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Studio: international art — 9.1897

DOI issue:
Nr. 43 (October 1896)
DOI article:
DOI article:
Reviews of recent publications
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Reviews of Recent Publications

the Society, the attempt, nevertheless, proved abor-
tive, as, by the Act under which the Art Society is
incorporated, it is necessary to have a three months'
majority to change its constitution, and so the
reform measures had to be abandoned for a time.
The crisis came to a head at the general election of
July 1895, when, as the result of a vigorous canvass,
a layman gained pride of place, while some of the
leading artists were either rejected or placed at the
bottom of the poll. Thus resulted the formation
of the " Society of Artists," as a protest against the
layman vote.

The New Society has held two exhibitions, the
first a large and very attractive one, which was
opened by the late Sir Henry Parkes, G.C.M.G.,
and was attended by nearly 4000 persons in two
weeks, which showed public appreciation. Four
pictures were purchased by the National Art
Gallery, the most important being Arthur Streeton's
Pastoral. The second exhibition was for small
work only, canvases restricted to 20 by 12 inches ;
this also proved a success. That this new Society
has put life into the art movement here there can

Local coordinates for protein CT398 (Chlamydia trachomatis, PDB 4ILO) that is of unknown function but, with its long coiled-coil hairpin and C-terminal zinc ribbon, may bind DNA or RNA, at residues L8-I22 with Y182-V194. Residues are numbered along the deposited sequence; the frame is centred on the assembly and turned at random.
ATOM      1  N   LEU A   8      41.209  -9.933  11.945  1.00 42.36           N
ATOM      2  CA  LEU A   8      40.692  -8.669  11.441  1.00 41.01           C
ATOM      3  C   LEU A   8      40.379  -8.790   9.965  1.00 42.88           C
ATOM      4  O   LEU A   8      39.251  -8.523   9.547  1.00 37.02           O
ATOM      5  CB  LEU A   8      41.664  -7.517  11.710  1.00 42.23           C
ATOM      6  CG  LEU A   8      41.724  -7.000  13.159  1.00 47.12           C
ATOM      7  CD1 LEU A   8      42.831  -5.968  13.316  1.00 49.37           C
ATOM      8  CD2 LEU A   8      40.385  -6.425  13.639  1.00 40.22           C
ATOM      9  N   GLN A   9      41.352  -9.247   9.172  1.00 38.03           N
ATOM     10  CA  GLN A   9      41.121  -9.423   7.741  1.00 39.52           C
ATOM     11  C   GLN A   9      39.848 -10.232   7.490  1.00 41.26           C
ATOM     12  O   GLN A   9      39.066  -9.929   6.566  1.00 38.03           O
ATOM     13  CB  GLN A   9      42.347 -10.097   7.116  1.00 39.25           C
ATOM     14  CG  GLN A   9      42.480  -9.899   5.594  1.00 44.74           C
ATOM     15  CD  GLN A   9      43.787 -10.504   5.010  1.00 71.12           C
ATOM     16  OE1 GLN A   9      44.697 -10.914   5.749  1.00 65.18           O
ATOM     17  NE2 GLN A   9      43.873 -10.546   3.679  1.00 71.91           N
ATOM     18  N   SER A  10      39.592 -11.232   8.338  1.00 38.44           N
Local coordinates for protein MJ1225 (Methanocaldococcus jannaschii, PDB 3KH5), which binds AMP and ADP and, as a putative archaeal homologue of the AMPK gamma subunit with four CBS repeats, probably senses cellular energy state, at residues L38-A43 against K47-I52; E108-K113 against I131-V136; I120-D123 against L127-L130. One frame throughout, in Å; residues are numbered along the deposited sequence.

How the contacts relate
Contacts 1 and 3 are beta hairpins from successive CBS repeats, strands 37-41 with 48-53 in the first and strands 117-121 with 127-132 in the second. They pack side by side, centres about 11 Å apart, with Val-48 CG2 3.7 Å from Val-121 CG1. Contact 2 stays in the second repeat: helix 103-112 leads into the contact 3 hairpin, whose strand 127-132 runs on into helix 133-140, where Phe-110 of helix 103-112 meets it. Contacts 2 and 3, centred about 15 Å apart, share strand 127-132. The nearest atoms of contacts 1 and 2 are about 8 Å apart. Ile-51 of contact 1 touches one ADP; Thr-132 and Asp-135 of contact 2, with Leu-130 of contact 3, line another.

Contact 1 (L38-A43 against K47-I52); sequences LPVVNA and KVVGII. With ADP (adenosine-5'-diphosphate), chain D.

be no doubt. It is only a repetition of what the
Victorian artists went through some years ago, when
there was a division amongst the artists, and after-
wards an amalgamation. Whether any amalgama-
tion will be attempted here remains to be seen.


Joseph Sattler: Meine Harmonic (Berlin: J. A.
Stargardt. 1896.)—Under the title of " My Har-
mony," Mr. Joseph Sattler, whose extraordinarily
clever etchings and book-plates are known to all
lovers of the quaint and eclectic in art, has pro-
duced a most enigmatical work. It consists of a
portfolio containing sixteen stout leaves upon
which he develops a singular and mysterious
colour-tone parable. The first sheet is merely a
coloured title, and the second an introductory
vignette in blue and grey. The third begins the
mystery. The scale of C major in the treble clef
is printed large across the page with the spaces
tinted : D being grey, F green, A blue, and C red.
Beside it is printed the information that grey means
matter or earth; green, death or water; blue, life
or air (sky); and red, soul or fire. Further that
grey and green are earnest, and that blue and red
are joyful. Apparently also the notes from C
(below the treble clef) to G are also earnest, while
those from G to D (in the treble) are joyful. The
next sheet is a memorial portrait in grey and blue
of L. B. Alberti, who died in 1872. The fifth page
is a piece of colour printing in German characters,
informing us that green, red, grey and blue mean
respectively death, love, life and hope. On the
sixth page we have the additional information that


(See Melbourne Studio-Talk)